What is in Arc’s future development pipeline? Arc cut its capex for 2018 from $830 million to $690 million, mostly in order to maintain its debt ratio. Arc’s debt ratio is 0.17x net debt to equity and 1x net debt to EBITDA, both among the lowest in the industry. 50% of the company’s capex will go to the Dawson and Sunrise projects which are mostly gas projects. However, these projects have substantially lower cost of production compared to the company’s current production. Therefore, these will generate higher netbacks than existing projects. In addition, past 2018 the company plans to expand its oil production as the company’s reserves in the Montney are of higher quality, therefore, it is expected to generate better netbacks compared to heavier or lower quality crudes.
In light of the current gas price, why is Arc developing gas projects instead of potentially more profitable oil projects? Sunrise and Dawson projects, both of which are located in the Montney are very low cost production projects (~C$0.3/mcf as opposed to current average of C$0.7/mcf). In addition, the Sunrise project has already been sanctioned and the Dawson project is in the third stage of development. Therefore, stopping these projects mid stage would be detrimental to the company and a commodity company that develops projects with a 20-30 year view should not stop a project just because the commodity dropped, potentially temporarily, and especially if the projects are still profitable and earn their cost of capital at prevailing commodity prices.
Why is AECO so volatile? There are two main reasons for that.
- Gas production in Northeast BC and Alberta has grown much more than was initially expected.
- As a result of the larger increase in production, the Nova Gas Transmission Line (NGTL) capacity became insufficient.
Historically, AECO traded at a small discount (~10%) to US gas (NYMEX), reflecting transportation costs. However, in September TransCanada announced changes to its supply contract, changes that created difficulties for shippers to get their product to the main hubs in Alberta and out of the province or to storage. This change resulted in a steep expansion in that discount between AECO and NYMEX and to negative AECO levels on some days.
TransCanada, which owns the NGTL system allocated C$7.1 billion to expand this system. However, the expansion will take two years to construct, assuming that hearings on the project go well and there are no delays. Figure 3 shows that AECO traded at a steep discount to NYMEX in the late 90’s. Additional pipeline capacity helped alleviate this pressure. Though circumstances are somewhat different, as today we have gas production from shale and LNG exports, we believe that it will work this time as well.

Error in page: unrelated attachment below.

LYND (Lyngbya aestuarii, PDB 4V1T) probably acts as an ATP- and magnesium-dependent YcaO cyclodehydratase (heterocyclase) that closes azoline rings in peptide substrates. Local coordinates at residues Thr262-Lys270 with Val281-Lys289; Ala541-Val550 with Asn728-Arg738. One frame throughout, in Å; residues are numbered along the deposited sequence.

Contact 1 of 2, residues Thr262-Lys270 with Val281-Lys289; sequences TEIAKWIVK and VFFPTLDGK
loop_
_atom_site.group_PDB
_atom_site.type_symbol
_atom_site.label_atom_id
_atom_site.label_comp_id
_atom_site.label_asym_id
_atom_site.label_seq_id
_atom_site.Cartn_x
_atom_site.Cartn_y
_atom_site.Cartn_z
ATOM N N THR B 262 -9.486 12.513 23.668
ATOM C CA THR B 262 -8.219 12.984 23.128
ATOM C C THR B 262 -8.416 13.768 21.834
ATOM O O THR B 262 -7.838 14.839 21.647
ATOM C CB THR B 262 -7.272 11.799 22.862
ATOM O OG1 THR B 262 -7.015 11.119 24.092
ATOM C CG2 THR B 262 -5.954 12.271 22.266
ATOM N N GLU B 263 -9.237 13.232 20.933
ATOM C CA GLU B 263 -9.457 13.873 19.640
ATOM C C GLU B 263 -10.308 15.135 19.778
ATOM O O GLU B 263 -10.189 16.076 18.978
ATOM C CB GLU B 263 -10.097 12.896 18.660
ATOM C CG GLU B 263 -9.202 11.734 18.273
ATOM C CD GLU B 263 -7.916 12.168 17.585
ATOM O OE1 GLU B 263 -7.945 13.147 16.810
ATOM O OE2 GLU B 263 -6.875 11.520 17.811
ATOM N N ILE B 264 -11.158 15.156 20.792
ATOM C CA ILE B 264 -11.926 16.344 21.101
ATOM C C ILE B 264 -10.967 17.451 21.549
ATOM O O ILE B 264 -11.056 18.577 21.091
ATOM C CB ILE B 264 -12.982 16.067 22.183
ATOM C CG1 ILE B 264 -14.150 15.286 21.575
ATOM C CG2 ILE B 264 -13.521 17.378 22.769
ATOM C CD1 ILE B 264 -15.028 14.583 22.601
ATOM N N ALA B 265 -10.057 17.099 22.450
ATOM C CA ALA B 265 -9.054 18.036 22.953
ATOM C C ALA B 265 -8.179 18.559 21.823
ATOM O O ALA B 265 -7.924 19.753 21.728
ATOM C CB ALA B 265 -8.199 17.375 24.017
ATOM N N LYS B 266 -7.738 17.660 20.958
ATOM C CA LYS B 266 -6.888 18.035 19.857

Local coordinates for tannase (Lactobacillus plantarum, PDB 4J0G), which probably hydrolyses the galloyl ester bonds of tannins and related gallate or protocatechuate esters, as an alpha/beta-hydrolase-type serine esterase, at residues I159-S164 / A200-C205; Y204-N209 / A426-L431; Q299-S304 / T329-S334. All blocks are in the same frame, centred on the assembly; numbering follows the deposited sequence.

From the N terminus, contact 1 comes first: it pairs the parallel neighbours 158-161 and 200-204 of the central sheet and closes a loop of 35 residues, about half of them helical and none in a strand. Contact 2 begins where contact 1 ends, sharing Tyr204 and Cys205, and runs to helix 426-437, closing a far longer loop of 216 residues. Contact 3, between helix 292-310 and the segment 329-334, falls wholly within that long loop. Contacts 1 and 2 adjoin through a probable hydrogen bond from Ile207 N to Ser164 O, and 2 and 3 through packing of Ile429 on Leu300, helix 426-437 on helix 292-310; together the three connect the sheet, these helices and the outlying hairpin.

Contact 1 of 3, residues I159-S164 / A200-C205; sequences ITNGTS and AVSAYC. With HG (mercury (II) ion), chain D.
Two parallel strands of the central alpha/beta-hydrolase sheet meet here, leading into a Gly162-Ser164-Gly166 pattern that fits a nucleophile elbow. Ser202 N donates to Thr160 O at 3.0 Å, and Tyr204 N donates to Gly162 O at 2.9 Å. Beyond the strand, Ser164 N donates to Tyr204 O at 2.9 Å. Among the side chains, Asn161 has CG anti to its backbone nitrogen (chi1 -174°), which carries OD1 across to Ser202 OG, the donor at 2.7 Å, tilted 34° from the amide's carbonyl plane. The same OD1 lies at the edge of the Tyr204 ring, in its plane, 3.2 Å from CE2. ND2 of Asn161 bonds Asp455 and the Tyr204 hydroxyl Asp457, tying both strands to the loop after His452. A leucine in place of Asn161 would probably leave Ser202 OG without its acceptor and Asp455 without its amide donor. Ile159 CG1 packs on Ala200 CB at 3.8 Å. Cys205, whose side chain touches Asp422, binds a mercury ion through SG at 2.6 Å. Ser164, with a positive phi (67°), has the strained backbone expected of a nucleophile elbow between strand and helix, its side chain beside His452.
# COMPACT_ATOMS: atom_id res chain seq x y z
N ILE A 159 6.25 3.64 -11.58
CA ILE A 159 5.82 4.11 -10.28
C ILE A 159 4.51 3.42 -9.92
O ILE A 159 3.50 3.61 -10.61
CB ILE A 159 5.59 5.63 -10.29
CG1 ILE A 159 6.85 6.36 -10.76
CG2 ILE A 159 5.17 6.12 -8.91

The saying about oil prices goes “the best cure for low oil prices is low oil prices”. It works in oil and it works in any other commodity. Gas producers are not uniform. Some are high cost producers and some have much lower cost of production like Arc. In addition to more pipeline capacity, additional support to gas prices will come from high cost producers cutting production or outright exiting the market due to inability to finance themselves in the current price environment.
This brings us to the equity market. While the energy market is absorbing AECO price volatility, gas stocks are also volatile. However, as presented earlier, Arc is more impacted by oil price fluctuations than by gas and in 2019 onwards, Arc is expected to develop its oil projects. As mentioned, in 2017 Arc’s shares underperformed the S&P/TSX Exploration and Production index, mostly due to gas price concerns and herein lies the opportunity in the current share price.
At current levels the market values Arc’s gas business at roughly half its worth even at C$2/mcf gas. We fully appreciate the market’s concerns about higher overall gas production and pipeline capacity, but since the market is the best discounting mechanism, waiting for capacity issues to be resolved to buy the stock may be too late as the market will most likely take it higher long before the problem is ameliorated and this will show the gas option in full force. How?
- Execution of the company’s strategy. As the company reports and results continue remaining robust, we believe that investors will regain their confidence in the company, thus potentially rerating the stock to a higher multiple.
- If the market takes Arc’s stock back to its average P/CF multiple of 8x, the stock will rise 24%.
- If gas price goes to C$3/mcf, the stock is expected to rise 53% with oil staying at current levels.
In conclusion, Arc is a gas company by production, but an oil company by revenues and cash flow. The market took it down due to concerns about gas pricing emanating from pipeline capacity and growing gas production in Northeast BC. We believe these fears are irrational, and at the current price we own Arc with a cheap option on gas pricing, that even before pipeline capacity is alleviated, this option will bear fruit and lead the stock to outperform.